“He was teaching us about palimpsests. I was just demonstrating the concept.” Lisa said, unable to hide her smile. “It didn’t hurt anyone.”
“Perhaps not,” he conceded, turning off the highway toward the suburbs where their empty house waited. “But once you crossed the line from the digitally disrespectful to the physical realm of the criminally negligent, I realized it was time to step in.”
“Oh, so you just figured that out.” She nodded. “Right.”
He gave a deep sigh, holding something back. “Things haven’t been easy since Fiona and I divorced. I understand that this has been difficult for you. I wish you had seen the therapist per the referral I gave you, but you have always done your own thing, as the youths say these days.”
“You know me so well,” she mumbled, staring out the window. When she felt a tap on her arm, she looked over. He was holding out his hand.
“First things first. We’ll start with your phone, and I’ll collect the rest tonight. You have until then to say your goodbyes.”
Lisa glared at his outstretched hand. She thought about jumping out of the car and hitting the pavement, running home, collecting all of her technology and running away to Mexico but it was an idea rooted in fear. And that was something that Lisa refused to give in to. She never did anything out of fear. That was the cornerstone of her life philosophy—if she had one, that is. Everyone around her made decisions based in fear. Fear of confrontation, of regret, of failure. The only fear she allowed herself to engage in was the fear of fear itself. That was more than enough to keep her motivated. Did it result in some mistakes? Sure. Of course. What life philosophy didn’t lead you down a few twisted paths? She didn’t care. Life was meant to be lived. And life could be lived without crutches like phones and laptops. There were other ways of keeping herself entertained anyway.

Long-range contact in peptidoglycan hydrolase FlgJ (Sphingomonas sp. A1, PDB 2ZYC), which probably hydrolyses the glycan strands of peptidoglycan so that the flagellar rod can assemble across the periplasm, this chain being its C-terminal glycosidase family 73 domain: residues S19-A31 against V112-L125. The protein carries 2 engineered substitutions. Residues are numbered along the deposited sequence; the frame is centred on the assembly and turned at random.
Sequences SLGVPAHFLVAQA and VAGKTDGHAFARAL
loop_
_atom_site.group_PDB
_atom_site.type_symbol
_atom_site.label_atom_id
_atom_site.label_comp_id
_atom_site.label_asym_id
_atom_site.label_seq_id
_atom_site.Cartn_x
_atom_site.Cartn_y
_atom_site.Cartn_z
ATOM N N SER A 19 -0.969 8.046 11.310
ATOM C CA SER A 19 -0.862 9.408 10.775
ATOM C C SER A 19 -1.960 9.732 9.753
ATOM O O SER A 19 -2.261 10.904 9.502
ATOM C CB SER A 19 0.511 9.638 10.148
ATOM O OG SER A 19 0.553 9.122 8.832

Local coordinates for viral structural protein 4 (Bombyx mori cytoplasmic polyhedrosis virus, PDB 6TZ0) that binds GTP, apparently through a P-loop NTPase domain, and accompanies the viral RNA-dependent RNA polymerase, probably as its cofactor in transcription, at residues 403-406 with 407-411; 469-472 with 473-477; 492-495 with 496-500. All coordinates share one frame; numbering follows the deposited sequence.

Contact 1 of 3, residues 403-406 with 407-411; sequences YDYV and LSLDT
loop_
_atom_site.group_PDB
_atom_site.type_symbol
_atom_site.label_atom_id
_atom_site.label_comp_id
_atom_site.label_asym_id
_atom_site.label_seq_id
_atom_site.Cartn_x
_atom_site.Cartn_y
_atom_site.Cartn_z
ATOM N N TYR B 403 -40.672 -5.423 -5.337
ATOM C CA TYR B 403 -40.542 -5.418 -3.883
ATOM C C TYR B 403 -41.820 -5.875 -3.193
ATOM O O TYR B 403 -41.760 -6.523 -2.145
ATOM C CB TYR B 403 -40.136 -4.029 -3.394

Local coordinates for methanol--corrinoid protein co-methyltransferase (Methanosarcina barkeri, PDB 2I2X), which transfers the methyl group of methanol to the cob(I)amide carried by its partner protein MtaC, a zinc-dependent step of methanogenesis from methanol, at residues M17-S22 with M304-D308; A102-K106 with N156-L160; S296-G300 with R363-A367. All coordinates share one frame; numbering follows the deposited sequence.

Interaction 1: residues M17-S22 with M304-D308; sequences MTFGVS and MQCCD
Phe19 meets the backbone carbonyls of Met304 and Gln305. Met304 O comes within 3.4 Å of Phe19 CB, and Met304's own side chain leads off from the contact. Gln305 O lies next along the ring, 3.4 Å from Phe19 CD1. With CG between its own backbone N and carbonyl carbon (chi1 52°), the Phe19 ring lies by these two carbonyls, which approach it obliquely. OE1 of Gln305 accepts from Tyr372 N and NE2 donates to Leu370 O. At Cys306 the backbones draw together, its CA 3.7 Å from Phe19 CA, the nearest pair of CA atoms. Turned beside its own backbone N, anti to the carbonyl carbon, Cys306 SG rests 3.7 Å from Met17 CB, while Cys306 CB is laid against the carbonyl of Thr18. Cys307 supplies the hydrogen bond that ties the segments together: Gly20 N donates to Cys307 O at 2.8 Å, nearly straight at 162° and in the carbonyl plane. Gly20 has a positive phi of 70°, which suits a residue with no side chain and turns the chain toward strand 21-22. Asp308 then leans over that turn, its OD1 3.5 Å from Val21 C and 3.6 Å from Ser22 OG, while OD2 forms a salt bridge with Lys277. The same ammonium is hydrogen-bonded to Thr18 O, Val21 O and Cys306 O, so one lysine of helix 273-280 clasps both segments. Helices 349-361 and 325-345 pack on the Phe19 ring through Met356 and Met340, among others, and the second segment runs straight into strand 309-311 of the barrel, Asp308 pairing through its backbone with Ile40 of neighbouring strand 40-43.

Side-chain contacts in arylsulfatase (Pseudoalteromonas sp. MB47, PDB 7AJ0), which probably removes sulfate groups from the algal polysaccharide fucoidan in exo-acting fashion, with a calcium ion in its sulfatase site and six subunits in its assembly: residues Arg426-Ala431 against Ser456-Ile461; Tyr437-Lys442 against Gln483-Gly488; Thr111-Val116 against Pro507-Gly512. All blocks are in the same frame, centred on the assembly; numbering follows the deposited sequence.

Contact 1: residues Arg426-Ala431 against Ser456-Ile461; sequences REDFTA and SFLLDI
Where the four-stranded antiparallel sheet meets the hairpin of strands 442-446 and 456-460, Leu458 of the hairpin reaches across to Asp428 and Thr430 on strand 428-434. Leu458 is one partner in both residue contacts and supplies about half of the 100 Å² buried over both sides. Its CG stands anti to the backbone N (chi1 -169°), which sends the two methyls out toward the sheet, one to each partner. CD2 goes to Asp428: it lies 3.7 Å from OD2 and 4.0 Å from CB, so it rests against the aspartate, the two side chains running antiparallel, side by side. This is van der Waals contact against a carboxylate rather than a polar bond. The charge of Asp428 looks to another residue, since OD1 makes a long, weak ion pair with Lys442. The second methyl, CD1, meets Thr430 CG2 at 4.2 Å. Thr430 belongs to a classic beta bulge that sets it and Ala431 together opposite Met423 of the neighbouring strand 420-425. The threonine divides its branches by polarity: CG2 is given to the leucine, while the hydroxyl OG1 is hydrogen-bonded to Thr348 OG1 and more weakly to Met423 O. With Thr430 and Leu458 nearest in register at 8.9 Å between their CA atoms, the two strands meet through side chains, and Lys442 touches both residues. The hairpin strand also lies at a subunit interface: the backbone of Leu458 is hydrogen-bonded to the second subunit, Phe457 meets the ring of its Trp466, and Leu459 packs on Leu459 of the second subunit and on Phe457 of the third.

“Fine,” she said with a shrug and pulled out her phone, slapping it onto his palm. “There you go. There’s terrible reception at Pam’s house anyway.”
“I’m glad you’re reacting to this maturely for once, Lisa. It makes my job a lot easier.” He told her, tucking the phone into the pocket of his jacket.
“Thanks. Oh, I forgot to tell you. 1990 wants its windbreaker back. They called last fall, and the one before that, I just keep forgetting to give you the message.” Lisa smiled triumphantly out the window, amused at her own dig.
He raised one eyebrow—as much of a reply as she could expect—and then turned back to the road.
It was still pouring when they made it to the house. Lisa hesitated to open the door, though she was definitely ready to get out of the car and away from him. But she was waiting for him to say something, anything, about the expulsion. Would he send her to another school? “How long do I have to stay with Pam?” she asked.
“Until I say you can come back.” He answered without hesitation as if he’d anticipated the question. Of course he had.
“What about next semester?” she asked hesitantly.
“You seem more concerned about school than the average expellee,” he noted curiously. “Why might that be?”
Lisa lifted her shoulders. “I’m unusual.”
He gave a small nod. “There’s no doubt about that.”